Read each section then answer the accompanying questions.
When the Constitution was first written, some people thought that it lacked provisions to protect the public from a potentially abusive government. These people insisted that a Bill of Rights be added to it. James Madison was commissioned to write this document. His original draft contained twelve amendments, one of which included a stipulation that the Bill of Rights would apply to the states. He thought that amendment was one of the most important amendments. Others disagreed with him, arguing that because many state constitutions had their own Bills of Rights, it would not be necessary to protect citizens from abuse at the hands of the state governments. The amendment was rejected and it was clear to most people that the Bill of Rights did not apply to the states.
Then, in 1868, when the Fourteenth Amendment was ratified, some people argued that it meant that the Bill of Rights applied to the states, while others insisted that it did not. This became the subject of intense debate for years to come. The scope of the Sixth Amendment, which appears below, was part of that debate.
In all criminal prosecutions, the accused shall enjoy the right to a speedy and public trial, by an impartial jury of the State and district wherein the crime shall have been committed, which district shall have been previously ascertained by law, and to be informed of the nature and cause of the accusation; to be confronted with the witnesses against him; to have compulsory process for obtaining witnesses in his favor, and to have the Assistance of Counsel for his defence.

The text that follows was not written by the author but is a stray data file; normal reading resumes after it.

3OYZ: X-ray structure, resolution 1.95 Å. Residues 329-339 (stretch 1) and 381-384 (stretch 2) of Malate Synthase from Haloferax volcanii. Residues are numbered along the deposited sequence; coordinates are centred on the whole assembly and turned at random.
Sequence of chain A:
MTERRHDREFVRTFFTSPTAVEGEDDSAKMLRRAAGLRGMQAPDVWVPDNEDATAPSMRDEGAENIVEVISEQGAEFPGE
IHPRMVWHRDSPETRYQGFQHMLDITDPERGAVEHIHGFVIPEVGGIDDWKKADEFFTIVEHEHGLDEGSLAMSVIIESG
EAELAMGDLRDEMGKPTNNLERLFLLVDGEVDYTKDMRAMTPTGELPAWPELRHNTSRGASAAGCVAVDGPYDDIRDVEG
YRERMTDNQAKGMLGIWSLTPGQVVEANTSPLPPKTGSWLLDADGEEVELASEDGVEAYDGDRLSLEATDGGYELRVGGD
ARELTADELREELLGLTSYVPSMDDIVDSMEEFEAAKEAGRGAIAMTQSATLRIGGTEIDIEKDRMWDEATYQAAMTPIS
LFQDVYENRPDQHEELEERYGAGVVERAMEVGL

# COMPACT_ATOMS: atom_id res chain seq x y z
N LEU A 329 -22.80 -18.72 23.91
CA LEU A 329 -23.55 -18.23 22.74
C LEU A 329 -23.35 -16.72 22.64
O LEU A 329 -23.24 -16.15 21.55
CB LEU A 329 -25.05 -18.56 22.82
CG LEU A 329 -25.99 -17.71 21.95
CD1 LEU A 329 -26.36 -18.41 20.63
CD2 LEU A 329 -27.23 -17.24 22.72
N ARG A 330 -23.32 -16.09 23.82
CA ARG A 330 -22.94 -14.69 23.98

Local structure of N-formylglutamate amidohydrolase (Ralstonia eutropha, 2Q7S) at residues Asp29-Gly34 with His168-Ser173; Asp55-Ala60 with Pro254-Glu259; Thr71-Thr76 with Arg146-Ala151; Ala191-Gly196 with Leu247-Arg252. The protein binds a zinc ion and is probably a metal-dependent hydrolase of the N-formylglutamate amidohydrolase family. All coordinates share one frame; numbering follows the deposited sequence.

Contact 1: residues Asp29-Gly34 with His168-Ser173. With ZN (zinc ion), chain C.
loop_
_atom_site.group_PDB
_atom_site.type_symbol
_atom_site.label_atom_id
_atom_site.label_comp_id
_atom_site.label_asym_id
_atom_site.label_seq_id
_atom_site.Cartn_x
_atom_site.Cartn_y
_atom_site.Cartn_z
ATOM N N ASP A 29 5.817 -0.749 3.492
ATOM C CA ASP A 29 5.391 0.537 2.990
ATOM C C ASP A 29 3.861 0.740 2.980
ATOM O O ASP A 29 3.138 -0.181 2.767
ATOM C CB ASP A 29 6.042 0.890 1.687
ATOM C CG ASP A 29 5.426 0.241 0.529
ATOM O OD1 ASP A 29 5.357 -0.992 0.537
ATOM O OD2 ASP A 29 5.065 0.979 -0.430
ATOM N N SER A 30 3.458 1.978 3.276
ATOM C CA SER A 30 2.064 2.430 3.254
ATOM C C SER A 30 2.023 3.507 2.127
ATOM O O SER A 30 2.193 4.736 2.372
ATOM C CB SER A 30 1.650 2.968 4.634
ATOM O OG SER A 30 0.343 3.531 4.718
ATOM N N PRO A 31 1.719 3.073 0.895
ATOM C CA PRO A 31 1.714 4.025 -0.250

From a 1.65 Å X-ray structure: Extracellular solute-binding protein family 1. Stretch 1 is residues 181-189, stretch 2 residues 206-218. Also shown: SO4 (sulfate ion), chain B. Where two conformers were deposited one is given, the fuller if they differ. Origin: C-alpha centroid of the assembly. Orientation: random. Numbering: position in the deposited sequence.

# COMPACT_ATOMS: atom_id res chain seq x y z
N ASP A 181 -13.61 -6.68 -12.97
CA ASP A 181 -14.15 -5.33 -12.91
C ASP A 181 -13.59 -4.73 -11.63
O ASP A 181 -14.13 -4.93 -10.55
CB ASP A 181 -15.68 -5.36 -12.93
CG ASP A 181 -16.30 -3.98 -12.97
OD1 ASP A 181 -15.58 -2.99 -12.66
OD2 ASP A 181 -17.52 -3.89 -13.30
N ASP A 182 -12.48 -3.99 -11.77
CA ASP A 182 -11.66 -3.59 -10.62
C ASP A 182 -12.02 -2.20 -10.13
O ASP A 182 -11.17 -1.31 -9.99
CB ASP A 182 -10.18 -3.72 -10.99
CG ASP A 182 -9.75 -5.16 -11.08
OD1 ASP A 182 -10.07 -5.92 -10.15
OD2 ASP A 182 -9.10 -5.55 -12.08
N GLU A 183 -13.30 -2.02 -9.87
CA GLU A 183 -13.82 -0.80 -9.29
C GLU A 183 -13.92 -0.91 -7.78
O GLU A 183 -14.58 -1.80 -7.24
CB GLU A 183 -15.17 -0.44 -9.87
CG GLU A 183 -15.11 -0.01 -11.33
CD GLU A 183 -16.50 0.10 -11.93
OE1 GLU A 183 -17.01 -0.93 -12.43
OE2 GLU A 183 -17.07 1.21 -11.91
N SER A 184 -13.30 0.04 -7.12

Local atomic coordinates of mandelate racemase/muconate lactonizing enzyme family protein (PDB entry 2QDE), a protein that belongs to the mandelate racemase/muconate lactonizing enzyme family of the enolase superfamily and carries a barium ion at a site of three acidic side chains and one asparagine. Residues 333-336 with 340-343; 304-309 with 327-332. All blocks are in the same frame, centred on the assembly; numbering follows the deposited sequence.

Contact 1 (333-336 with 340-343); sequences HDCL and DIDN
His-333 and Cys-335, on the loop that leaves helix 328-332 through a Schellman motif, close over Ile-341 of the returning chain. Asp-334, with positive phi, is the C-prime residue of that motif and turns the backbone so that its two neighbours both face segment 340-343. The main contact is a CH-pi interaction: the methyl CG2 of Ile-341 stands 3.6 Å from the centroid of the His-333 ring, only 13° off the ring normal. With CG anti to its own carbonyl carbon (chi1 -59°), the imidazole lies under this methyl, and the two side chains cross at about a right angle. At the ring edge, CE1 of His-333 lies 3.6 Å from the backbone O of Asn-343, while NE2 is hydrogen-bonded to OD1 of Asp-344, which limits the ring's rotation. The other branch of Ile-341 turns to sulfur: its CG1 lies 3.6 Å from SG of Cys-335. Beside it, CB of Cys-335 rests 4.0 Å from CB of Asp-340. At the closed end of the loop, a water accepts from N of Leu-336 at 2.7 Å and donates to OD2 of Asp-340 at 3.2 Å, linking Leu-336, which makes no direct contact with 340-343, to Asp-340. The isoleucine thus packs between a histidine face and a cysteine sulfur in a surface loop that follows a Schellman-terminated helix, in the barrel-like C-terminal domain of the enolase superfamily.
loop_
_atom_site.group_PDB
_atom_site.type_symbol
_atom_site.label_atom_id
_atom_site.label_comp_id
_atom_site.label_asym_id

Questions to Consider
- This amendment and the other amendments in the Bill of Rights were originally written to protect citizens from which level of government?
- Which of these Sixth Amendment rights did Gideon claim had been violated by the State of Florida?
- What does "the Assistance of Counsel" mean? In what sense was Gideon permitted to have the "Assistance of Counsel"? In what sense was he denied it?
- How could the State of Florida justify denying Gideon's request to appoint a lawyer for him?
Section 1: All persons born or naturalized in the United States, and subject to the jurisdiction thereof, are citizens of the United States and of the State wherein they reside. No State shall make or enforce any law, which shall abridge the privileges or immunities of citizens of the United States; nor shall any State deprive any person of life, liberty, or property, without due process of law; nor deny to any person within its jurisdiction the equal protection of the laws.
Questions to Consider
- Which clauses in the Fourteenth Amendment could be interpreted to mean that the Sixth Amendment "Assistance of Counsel" applies to the states?
- What information could the State of Florida use to argue that the Sixth Amendment "Assistance of Counsel" does not apply to the states?
You are a Supreme Court justice. You have considered Gideon's appeal and now must make a decision. Is the State of Florida required to give Gideon a lawyer free of charge? In answering this question, consider the following: Does the Sixth Amendment apply to the states? If so, what does the clause "Assistance of Counsel" mean? Does it mean that states must not forbid a defendant from having a lawyer or that they provide a defendant with a lawyer free of charge? Explain your reasoning.